CNN: Lebanon Is The Mediterranean’s Unlikely Surf Destination

To some people in Lebanon, summer means going to the beach to get a tan and relax. But to a small community that you might usually find on the shores, summer is surfing season! While we always thought of the beach in Lebanon as the ultimate destination for leisure time, we did not know that it could be a great place to surf!

An article on CNN, reveals the sporty side of the Lebanese shores!

Surfing in Jiyeh

Jiyeh, an ancient seaside town in the South of Lebanon, has a tiny surfing community which is growing. The beach of this town in known for being clean and having clear water.

In addition to that, the quality of the waves is very good and the surfers get a decent amount of surfing days.

Jiyeh also provides the most consistent waves in Lebanon. The waves setups are also attractive among surfers.

Abbas: the only surfboard shaper in Lebanon

How did it all start? Well, Abbas became interested in surfboarding after bodyboarding for many years. Since surfing was not a popular sport, surfers in Lebanon had to import their surfboards from abroad. Thanks to YouTube, Abbas learned how to make his own. He then created a business called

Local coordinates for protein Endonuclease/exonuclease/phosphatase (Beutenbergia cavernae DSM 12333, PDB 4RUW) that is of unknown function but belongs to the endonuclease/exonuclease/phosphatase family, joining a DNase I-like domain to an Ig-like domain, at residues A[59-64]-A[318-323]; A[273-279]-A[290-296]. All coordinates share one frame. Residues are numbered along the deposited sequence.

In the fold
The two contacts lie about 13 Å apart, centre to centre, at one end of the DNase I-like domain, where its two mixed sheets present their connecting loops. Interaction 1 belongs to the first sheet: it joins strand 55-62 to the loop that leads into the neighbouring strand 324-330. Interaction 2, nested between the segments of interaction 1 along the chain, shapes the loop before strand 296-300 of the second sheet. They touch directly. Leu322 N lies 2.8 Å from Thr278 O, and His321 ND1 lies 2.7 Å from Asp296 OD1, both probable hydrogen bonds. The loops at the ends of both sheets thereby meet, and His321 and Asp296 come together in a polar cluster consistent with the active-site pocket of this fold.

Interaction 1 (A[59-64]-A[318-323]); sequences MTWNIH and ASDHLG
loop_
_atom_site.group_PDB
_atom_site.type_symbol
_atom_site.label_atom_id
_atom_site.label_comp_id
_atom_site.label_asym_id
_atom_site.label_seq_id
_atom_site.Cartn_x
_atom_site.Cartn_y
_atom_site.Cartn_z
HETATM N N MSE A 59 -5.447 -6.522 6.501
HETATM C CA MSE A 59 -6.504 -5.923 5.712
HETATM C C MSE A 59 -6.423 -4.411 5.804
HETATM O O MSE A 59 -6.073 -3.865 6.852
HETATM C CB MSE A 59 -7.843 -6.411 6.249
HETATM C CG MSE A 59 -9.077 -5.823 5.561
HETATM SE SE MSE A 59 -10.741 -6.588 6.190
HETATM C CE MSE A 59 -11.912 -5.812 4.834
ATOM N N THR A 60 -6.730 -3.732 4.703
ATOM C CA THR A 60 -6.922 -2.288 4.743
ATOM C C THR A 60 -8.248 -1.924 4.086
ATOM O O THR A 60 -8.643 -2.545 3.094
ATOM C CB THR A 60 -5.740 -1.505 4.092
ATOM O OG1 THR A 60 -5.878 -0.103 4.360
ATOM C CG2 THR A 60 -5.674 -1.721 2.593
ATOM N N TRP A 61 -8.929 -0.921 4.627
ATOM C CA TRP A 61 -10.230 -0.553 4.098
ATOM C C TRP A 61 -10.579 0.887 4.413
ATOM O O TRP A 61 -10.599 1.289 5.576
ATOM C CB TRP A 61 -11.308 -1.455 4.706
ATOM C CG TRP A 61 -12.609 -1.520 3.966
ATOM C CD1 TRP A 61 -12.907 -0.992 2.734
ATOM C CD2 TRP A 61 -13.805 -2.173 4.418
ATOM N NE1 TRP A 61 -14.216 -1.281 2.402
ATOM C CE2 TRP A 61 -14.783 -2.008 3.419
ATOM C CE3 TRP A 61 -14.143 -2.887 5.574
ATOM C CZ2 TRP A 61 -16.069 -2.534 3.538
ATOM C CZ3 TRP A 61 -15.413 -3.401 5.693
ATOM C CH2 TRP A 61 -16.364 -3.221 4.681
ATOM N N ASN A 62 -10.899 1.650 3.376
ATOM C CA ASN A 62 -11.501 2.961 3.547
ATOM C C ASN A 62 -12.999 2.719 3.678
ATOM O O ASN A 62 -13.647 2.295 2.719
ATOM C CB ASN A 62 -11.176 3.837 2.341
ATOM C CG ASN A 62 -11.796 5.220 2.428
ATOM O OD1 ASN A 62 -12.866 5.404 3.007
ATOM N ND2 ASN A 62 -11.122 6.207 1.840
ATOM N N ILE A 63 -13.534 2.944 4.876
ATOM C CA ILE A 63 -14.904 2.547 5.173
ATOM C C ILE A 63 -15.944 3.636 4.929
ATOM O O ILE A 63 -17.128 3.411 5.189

P.A. Surfboards

 which eventually grew and made him the only surfboard shaper in Lebanon. After learning the physics of surfing, he started adjusting his designs. Crafting surfboards is his part-time job, but with the fast growth of the surfing comunity, Abbas believes that it will soon become his primary job.

The birth of the vibrant surfing community

A surfing community existed before the civil war, but during the war, the beaches became deserted. However, surfing is increasingly popular among locals now. Apart from Jiyeh, there are other surfing spots in Lebanon such as Batroun, Tyre and Byblos. But Chekka, a city in Northern Lebanon, is pretty special for the surfing community; it produces a wave that “surfaces a few times a year and provides a right-hand wave over a sandy bottom which bounces off a jetty during large swells.” The small size of the surfing community has also an advantage; it creates a strong bond between surfers. According to Gabrielle, a surfer in Lebanon, the community is close-knit. “If there’s a new guy or a new girl we would know because we hadn’t seen them in the water before so we would talk to them and welcome them to the community”, she says. Ali Kassem, a 17-year-old Syrian refugee in Lebanon, was spotted by local surfers walking on the shoreline with nothing more than a styrofoam board that he had shaped into a surfboard with a knife. Of course, the surfers called him and warned him about the dangers of surfing without the right equipment. Nevertheless, he was determined to continue surfing since it’s his way to relax.

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